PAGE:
It is of interest to identify the origin of conformational fluctuations. One possible source are local conformational fluctuations within each MC monomer. One possibility to analyze the flexibility of each monomer is to investigate the mean fluctuations (RMSF) along each monomer (Figure 3) and the buried surface area along the sequence (Supplementary Figure 1). The pattern of conformational fluctuations looks qualitatively similar in all simulations with 4 regions indicating enhanced local mobility compared to the mean of the structures (Figure 3). In each of the simulations the pattern is similar for both monomers (compare orange and blue lines in Figure 3). In general, the magnitude of fluctuations is smaller for the 2cg9- and 2cge-simulations compared to the simulations starting from the open Hsp90 MC dimers or the ENM coupled REMD simulations. The more flexible regions are highlighted in light and dark gray. In the M domain an amphiphatic (III) and a flexible loop (IV) create strong interfaces with the opposite monomer that stabilize the closed conformations (Figure 3). In the simulations starting from the open conformations these loops are highly dynamic (Figure 3) and are much less mobile in case of the simulations starting from more closed MC dimers. It is possible that the interaction of the loop IV region with the M-domain may initiate closing movements in Hsp90. Other regions that show significant differences in mobility are located more near to the N-terminus (regions III, IV, Figure 3). Also, the M-domain indicates more fluctuations in the 2ioq, sFRET, and the ENM-coupled REMD simulations compared to the 2cg9 and 2cge MC dimer simulations. The C-terminal part of the dimer appears to be more rigid and inherits only a low mobility in all simulations and for all starting conformations.

The magnitude of the local RMSF of residues along each monomer cannot explain the large RMSD shifts and changes observed especially in the ENM coupled REMD simulations. As a next step we analyzed the global conformational fluctuations observed in the complete MC dimer. The global opening angle and the torsional dihedral angles described by the four domains (illustrated in Figure 2) might be considered as most useful and intuitive variables to illustrate and analyze the global domain motion. With respect to these variables the 2cg9 simulation indicates the least global mobility on the present simulation time scale. Apparently, it is locked in a locally stable arrangement that allows only limited local as well as global motions (on the present 200 ns time scale). More global mobility is observed for the 2cge case and even broader distributions are found for the simulations starting from the sFRET and from the 2ioq start structures (Figure 4). However, only the latter unrestrained simulations show some overlap of sampled global variables but there is no overlap between states sampled in the 2cge and 2cg9 simulations and those starting from the open model structures. Apparently, there are barriers between states or a low diffusivity on the global energy landscape that prevents the observation of global transitions in the unrestrained MD simulations on the 200 ns time scale.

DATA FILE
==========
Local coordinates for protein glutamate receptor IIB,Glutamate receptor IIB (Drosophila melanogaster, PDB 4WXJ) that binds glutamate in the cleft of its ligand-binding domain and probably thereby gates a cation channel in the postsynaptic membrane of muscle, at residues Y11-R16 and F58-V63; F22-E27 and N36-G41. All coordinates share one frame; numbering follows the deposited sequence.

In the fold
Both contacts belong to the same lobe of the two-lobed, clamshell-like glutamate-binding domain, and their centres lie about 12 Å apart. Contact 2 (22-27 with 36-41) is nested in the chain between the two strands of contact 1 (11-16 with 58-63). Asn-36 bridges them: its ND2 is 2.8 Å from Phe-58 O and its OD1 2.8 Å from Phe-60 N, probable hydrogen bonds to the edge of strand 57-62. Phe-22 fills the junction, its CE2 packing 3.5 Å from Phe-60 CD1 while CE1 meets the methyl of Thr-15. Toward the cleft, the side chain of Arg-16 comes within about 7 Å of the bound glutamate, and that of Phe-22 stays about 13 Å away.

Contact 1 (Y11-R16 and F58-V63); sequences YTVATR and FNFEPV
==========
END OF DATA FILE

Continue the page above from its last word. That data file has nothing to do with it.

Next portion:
FIGURE 4
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Figure 4. Global domain sampling recorded during MD simulations and ENM coupled REMD simulations in terms of a Hsp90 MC dimer angle and dihedral torsion (defined using the center coordinates c1, c2, c3, c4 shown in Figure 2A; angle formed by c1, (c2, c3), c4; dihedral torsion formed by c1, c2, c3, c4). (A) Each data point represents a sampled domain arrangement. (brown dots) Reference replica of the ENM coupled REMD (25 ns), (green dots) unrestrained MD simulation starting from 2cge structure (200 ns), (orange dots) simulation starting from MC dimer extracted from 2cg9 structure (200 ns), (purple dots) MD simulation starting from sFRET derived open Hsp90 conformation (200 ns), (red dots) sampling obtained from MD simulation starting from arrangement in bacterial homolog pdb2ioq (200 ns). (B–D) characteristic structural domain changes observed during the ENM coupled REMD simulation indicated by a snapshot superimposed on the start structure. (B) Within the M-domain a hinge like motion of the upper part vs. lower part of the M-domain is observed (indicated by a red double arrow). (C) The change of one M-domain relative to the C-domain is associated to a movement of the connecting helix (red arrow) (D) within the C-domains the C helix 2 (VI) segments (see Figure 2) undergo large scale motions (highlighted in green and indicated as red arrows) relative to the position in the start structure.